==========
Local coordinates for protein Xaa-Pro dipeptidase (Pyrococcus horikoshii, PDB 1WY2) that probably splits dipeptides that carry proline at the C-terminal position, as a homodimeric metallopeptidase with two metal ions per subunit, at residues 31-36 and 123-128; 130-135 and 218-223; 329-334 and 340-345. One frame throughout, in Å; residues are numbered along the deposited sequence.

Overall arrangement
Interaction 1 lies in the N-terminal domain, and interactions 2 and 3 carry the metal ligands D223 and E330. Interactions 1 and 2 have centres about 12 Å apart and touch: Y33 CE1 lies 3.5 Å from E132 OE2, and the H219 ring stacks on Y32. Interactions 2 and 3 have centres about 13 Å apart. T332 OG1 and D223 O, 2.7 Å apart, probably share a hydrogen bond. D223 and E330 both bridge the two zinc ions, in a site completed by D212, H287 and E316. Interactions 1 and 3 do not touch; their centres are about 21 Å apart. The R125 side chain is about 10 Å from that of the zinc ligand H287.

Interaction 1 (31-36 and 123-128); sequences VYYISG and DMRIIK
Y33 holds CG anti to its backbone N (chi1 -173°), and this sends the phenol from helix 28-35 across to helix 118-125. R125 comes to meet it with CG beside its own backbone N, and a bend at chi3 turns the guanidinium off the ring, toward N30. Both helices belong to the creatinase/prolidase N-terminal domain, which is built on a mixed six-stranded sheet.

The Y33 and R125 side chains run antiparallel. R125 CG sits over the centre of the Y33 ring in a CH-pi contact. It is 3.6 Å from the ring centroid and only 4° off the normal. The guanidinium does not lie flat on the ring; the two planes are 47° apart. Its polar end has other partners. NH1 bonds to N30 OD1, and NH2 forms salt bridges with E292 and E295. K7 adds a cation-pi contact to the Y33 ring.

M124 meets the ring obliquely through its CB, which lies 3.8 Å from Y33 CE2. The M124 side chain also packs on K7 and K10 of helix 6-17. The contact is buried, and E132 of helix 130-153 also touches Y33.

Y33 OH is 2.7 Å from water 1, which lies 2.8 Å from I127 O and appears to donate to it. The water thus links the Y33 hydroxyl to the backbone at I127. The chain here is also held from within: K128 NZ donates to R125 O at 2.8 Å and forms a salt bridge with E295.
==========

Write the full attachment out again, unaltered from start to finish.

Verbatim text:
Local coordinates for protein Xaa-Pro dipeptidase (Pyrococcus horikoshii, PDB 1WY2) that probably splits dipeptides that carry proline at the C-terminal position, as a homodimeric metallopeptidase with two metal ions per subunit, at residues 31-36 and 123-128; 130-135 and 218-223; 329-334 and 340-345. One frame throughout, in Å; residues are numbered along the deposited sequence.

Overall arrangement
Interaction 1 lies in the N-terminal domain, and interactions 2 and 3 carry the metal ligands D223 and E330. Interactions 1 and 2 have centres about 12 Å apart and touch: Y33 CE1 lies 3.5 Å from E132 OE2, and the H219 ring stacks on Y32. Interactions 2 and 3 have centres about 13 Å apart. T332 OG1 and D223 O, 2.7 Å apart, probably share a hydrogen bond. D223 and E330 both bridge the two zinc ions, in a site completed by D212, H287 and E316. Interactions 1 and 3 do not touch; their centres are about 21 Å apart. The R125 side chain is about 10 Å from that of the zinc ligand H287.

Interaction 1 (31-36 and 123-128); sequences VYYISG and DMRIIK
Y33 holds CG anti to its backbone N (chi1 -173°), and this sends the phenol from helix 28-35 across to helix 118-125. R125 comes to meet it with CG beside its own backbone N, and a bend at chi3 turns the guanidinium off the ring, toward N30. Both helices belong to the creatinase/prolidase N-terminal domain, which is built on a mixed six-stranded sheet.

The Y33 and R125 side chains run antiparallel. R125 CG sits over the centre of the Y33 ring in a CH-pi contact. It is 3.6 Å from the ring centroid and only 4° off the normal. The guanidinium does not lie flat on the ring; the two planes are 47° apart. Its polar end has other partners. NH1 bonds to N30 OD1, and NH2 forms salt bridges with E292 and E295. K7 adds a cation-pi contact to the Y33 ring.

M124 meets the ring obliquely through its CB, which lies 3.8 Å from Y33 CE2. The M124 side chain also packs on K7 and K10 of helix 6-17. The contact is buried, and E132 of helix 130-153 also touches Y33.

Y33 OH is 2.7 Å from water 1, which lies 2.8 Å from I127 O and appears to donate to it. The water thus links the Y33 hydroxyl to the backbone at I127. The chain here is also held from within: K128 NZ donates to R125 O at 2.8 Å and forms a salt bridge with E295.